A team of researchers at the Chalmers University of Technology in Goteberg, Sweden, analyzed and scanned genomes of 24 different varieties of fungi, with the goal of finding genes that would produce bioactive compounds, which are similar to antibiotics. The researchers discovered 1300 pathways, clusters of genes that encode a secondary metabolite. The team also identified a fungi that can produce the antibiotic yanuthone. Although the first mass-produced antibiotic, penicillin, was derived from a fungus, recent efforts to produce antibiotics have focused on bacteria.
- Researchers from the Chalmers University of Technology, Sweden, have discovered that the humble fungi could be a potential goldmine for producing pharmaceutical drugs.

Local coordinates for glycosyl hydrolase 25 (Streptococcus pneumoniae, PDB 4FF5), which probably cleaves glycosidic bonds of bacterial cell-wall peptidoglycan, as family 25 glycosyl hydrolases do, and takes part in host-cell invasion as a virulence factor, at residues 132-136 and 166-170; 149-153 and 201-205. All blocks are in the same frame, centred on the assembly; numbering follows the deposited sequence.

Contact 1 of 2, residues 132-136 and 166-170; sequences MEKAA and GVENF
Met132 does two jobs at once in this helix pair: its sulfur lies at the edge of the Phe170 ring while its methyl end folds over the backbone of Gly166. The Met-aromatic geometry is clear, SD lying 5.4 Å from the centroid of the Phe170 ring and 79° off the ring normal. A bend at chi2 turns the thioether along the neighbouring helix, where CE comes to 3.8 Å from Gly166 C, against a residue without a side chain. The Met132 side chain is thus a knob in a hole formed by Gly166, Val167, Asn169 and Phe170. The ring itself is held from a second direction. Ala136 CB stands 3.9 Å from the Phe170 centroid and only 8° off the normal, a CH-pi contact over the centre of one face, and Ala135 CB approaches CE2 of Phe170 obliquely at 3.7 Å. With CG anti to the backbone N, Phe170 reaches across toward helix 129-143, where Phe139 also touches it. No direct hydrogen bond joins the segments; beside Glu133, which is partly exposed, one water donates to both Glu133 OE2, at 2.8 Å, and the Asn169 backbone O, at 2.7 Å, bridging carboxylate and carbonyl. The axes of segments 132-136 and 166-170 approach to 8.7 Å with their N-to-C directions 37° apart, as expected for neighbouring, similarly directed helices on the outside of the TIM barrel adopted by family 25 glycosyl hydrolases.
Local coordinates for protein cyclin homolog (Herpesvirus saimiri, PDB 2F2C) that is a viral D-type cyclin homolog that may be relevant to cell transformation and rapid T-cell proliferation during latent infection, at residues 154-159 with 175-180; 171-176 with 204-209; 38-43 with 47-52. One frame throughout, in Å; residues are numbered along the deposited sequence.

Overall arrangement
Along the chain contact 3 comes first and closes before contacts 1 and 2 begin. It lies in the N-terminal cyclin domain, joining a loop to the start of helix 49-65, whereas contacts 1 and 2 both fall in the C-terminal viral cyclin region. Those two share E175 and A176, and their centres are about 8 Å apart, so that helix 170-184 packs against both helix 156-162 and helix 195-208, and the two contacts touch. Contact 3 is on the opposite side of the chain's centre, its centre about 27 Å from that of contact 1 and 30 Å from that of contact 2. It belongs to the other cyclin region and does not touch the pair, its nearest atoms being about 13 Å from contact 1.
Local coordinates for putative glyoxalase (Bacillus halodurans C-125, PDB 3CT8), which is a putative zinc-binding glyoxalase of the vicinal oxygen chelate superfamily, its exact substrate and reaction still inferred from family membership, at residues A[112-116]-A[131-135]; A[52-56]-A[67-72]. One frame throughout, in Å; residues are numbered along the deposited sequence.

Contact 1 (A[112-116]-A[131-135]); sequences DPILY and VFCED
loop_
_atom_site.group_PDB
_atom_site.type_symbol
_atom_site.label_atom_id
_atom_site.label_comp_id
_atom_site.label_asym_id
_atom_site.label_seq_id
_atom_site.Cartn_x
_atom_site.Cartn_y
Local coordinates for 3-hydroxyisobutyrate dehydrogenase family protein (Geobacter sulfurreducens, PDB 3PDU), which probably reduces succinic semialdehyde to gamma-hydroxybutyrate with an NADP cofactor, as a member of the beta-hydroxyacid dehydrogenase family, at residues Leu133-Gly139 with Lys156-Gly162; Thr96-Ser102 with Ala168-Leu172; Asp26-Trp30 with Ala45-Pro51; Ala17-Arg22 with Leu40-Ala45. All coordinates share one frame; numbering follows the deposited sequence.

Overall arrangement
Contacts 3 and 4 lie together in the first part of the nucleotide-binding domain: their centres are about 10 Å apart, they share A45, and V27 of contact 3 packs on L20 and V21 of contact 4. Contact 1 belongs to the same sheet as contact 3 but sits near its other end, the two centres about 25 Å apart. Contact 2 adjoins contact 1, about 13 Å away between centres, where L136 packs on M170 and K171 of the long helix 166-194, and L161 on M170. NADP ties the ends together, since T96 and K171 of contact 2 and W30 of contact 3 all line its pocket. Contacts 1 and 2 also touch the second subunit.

- The genes of about 24 different kinds of fungi were scanned by the researchers in order to elucidate those that were in charge of producing bioactive compounds.
- From their study, the researchers even discovered a new fungi that was capable of producing the antibiotic, yanuthone.
“With more strains of bacteria building up a resistance to modern antibiotics, their findings have come at just the right time.”